UBCO has joined with international partners to determine how the human heart has adapted to engage in endurance physical activities. The findings will bring new insights to the international effort to reduce hypertensive heart disease—one of the most common causes of illness and death in the developed world. To find out more, visit: news.ok.ubc.ca/2019/09/16/taking-evolution-to-heart

UBCO researchers partnered with an international research team to complete 15 major scientific studies in Peru’s Cerro de Pasco to better understand how high altitude affects newcomers and Indigenous populations. This research is relevant for people who suffer from low oxygen health conditions including those with lung or heart disease. To find out more, visit: news.ok.ubc.ca/2019/07/16/global-research-expedition-begins-release-of-15-major-studies

A new Faculty of Medicine Research Centre, the first such facility outside the Lower Mainland, was established at UBC Okanagan. The Centre for Chronic Disease Prevention and Management will serve as a provincial leader for research, knowledge translation and exchange in the urgent research field of chronic diseases. To find out more, visit: smp.med.ubc.ca/2019/07/22/new-faculty-of-medicine-research-centre-at-ubc-okanagan

Developing emerging technologies

UBC Okanagan researchers have discovered a new class of anti-ice surface coatings. These low interfacial toughness (LIT) materials ease the force required to remove ice from large areas, such as car windshields. To find out more, visit: news.ok.ubc.ca/2019/04/26/clearing-an-icy-windshield-is-about-to-get-easier-says-ubc-engineer

Researchers at UBC Okanagan’s School of Engineering have developed a low-cost sensor that can be interlaced into textiles and composite materials. While the research is still ongoing, it may pave the way for smart clothing that can monitor human movement. To find out more, visit: news.ok.ubc.ca/2019/05/16/ubc-researchers-create-washable-sensor-that-can-be-woven-into-materials

Building thriving communities

UBCO researchers were involved in an international study which found that people are more charitable if allowed to quickly claim tax credits for their donations. Their findings showed that changing the deadline for donations so they land close to tax time increased contributions by nine per cent. To find out more, visit: news.ok.ubc.ca/2019/04/15/time-is-money-especially-when-it-comes-to-giving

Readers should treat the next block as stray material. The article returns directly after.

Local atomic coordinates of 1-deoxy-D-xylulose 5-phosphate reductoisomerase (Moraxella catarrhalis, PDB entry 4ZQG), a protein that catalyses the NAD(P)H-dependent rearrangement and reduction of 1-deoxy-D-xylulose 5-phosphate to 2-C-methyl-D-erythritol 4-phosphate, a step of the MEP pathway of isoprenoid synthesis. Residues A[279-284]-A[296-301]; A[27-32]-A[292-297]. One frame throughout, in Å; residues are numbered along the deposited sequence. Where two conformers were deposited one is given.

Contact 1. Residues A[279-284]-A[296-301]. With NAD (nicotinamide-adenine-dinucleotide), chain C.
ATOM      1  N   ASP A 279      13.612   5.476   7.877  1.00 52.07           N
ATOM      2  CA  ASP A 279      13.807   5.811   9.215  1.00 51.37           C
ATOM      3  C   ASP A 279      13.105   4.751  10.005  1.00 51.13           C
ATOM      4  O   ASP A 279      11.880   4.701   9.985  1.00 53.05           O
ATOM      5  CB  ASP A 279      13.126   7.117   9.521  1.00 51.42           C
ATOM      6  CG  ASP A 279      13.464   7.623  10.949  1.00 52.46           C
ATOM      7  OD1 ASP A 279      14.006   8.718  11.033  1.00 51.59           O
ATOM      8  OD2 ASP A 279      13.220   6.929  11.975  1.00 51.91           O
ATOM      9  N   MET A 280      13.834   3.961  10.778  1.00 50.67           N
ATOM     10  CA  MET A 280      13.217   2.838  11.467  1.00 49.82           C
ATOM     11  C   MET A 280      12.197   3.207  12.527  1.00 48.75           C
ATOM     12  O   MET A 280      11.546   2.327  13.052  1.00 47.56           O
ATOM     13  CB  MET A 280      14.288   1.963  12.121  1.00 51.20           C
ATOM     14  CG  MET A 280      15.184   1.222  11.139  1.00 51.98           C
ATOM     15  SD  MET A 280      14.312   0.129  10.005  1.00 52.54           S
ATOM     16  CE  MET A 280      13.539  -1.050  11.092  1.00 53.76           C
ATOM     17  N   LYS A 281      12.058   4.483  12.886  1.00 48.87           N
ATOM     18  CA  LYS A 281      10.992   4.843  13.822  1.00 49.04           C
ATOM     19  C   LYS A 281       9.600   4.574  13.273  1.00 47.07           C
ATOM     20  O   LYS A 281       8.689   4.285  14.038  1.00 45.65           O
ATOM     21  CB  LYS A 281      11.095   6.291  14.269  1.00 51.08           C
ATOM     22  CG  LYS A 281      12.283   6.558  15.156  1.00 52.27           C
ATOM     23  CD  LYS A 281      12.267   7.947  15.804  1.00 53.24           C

Thanks to a visiting international fellowship, a UBCO professor is collaborating with the University of Exeter to promote and disseminate environmental humanities research. This field speaks to the interconnectedness of climate change, factory farming and human health. To find out more, visit: fccs.ok.ubc.ca/2019/11/08/ubc-professor-visits-university-of-exeter-under-the-global-partnership-visiting-international-fellowship

UBC is putting a spotlight on the human side of research through the creation of a public humanities hub on both the Vancouver and Okanagan campuses. Research from the Public Humanities Hub will bridge connections in faculties across both campuses, support UBC’s research culture, and publicize and organize humanities research and amplify the work of humanists on the Okanagan campus. To find out more, visit: news.ok.ubc.ca/2019/11/18/use-the-humanities-to-bridge-cultural-divisions-say-ubc-profs

About UBC's Okanagan campus

UBC’s Okanagan campus is an innovative hub for research and learning in the heart of British Columbia’s stunning Okanagan Valley. Ranked among the top 20 public universities in the world, UBC is home to bold thinking and discoveries that make a difference. Established in 2005, the Okanagan campus combines a globally recognized UBC education with a tight-knit and entrepreneurial community that welcomes students and faculty from around the world.

To find out more, visit: ok.ubc.ca